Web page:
And so he writes to show the slaves as you read in these verses here that they are in a great sense already free. They’re free from guilt. They’re free from judgment. They’re free from despair. They’re actually serving Christ primarily. He is their new king, their new law, their new boss, and they’re gonna be rewarded one day by Christ, and therefore there is great immediate help for the servant, the slave or the worker. Verse 22, “Slaves, obey your master. Do it from the heart, working for the Lord.” We might say to the worker today, if you’re a Christian, you’re wonderfully free, you’re somewhat provided for, you must look beyond your company, your business, your job description, and see the Lord who loves you on the throne. He’s the one you’re really working for. One day you’re going to be unbelievably rewarded by him, and therefore do it gladly for him, because he cares for you, he loves you, he watches over you.

And again, of course, we’re gonna need all God’s wisdom for serving Him in this world, because serving Him in this world in many of the jobs that are around today is extremely complex. How to be a wise doctor, how to be a wise businessman, how to be a wise teacher, how to be a wise worker, we need the wisdom of Jesus Christ. “So lift up your eyes to your king,” says Paul, “and remember that he will provide for you.” Masters, 4:1, we might say bosses, “Think of how you are to care for your workers, for your employees, remembering that you also have a master.” So, there you are, you’re heading off to work. You look at your employees, you think, “They live for my business.” No, we’ve got to say, “These are precious people. How do I make sure that I treat them as I myself am treated?” And the Christian boss or the Christian CEO should be known for treating workers as precious people and not just means to their own profits.

Everyone, Remember the Lord Jesus

Notice that in so many of these verses, from 3:18 to 4:1, references to the Lord Jesus. It’s as if the wife is to remember the Lord Jesus, the husband is to remember the Lord Jesus, the child, the Lord Jesus, the parent, the Lord Jesus, the employee, the master to remember the Lord Jesus. He stands behind everything that we are doing.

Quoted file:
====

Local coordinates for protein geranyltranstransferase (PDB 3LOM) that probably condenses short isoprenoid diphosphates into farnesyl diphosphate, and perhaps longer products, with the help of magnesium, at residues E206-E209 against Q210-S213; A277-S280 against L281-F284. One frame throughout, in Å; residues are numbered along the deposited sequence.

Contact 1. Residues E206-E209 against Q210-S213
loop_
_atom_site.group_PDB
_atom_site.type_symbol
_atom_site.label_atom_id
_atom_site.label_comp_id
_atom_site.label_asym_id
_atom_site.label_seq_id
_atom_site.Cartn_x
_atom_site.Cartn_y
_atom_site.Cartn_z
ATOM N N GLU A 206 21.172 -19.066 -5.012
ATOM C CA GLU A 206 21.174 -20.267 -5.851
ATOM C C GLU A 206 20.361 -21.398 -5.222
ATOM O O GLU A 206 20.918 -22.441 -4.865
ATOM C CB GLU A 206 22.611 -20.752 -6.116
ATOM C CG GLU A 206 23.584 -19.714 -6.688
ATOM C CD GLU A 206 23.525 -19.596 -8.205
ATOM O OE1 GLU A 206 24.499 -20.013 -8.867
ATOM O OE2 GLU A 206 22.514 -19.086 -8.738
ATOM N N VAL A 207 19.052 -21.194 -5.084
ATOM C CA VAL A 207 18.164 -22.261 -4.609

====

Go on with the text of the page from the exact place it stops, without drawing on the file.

Now, my final word this morning is a memorable word to busy people, because not only are these brief words to new people and also wise words to new people, but they’re also memorable words to busy people. You may not be able to remember a lot from the sermon this morning, but you may be able to remember the one verse that really applies to you. And I’m walking out of this building today, and I’m thinking to myself the word which is addressed to me is love your wife, don’t be bitter with her, and don’t be bitter with your children. That’s the message to me. I can remember that.

I can walk out of here, and I can say, “Lord, please give me the grace and the resources to put into practice what you’ve wisely told me to do, remembering that not only have you come and died for me in order that I would have a new life, that you’re also able to give me the grace to put into practice what you call me to do, and when I do put into practice what you call me to do, I will find that it’s a joyful way to live. The people around me will find that it’s a helpful way, and you Lord, you will be seen to be great and gracious, because your ways are always great and gracious,” and that’s what He calls for us to do today.

Let’s pray.

[Prayer]: Our Heavenly Father, we thank you that you’re a God of great wisdom and power. We thank you for giving to the believer new power to live as you call us to. And we thank you for giving us wisdom above and beyond our own in order that we might act for your glory and the good of many. We pray that you would strengthen us, that you would look in mercy and power on our homes. We pray that you would give special grace to wives, to husbands, to children, to parents, and we pray too for us as workers or employers that you would enable us to live to your praise. And we ask all this in Jesus’ name, amen.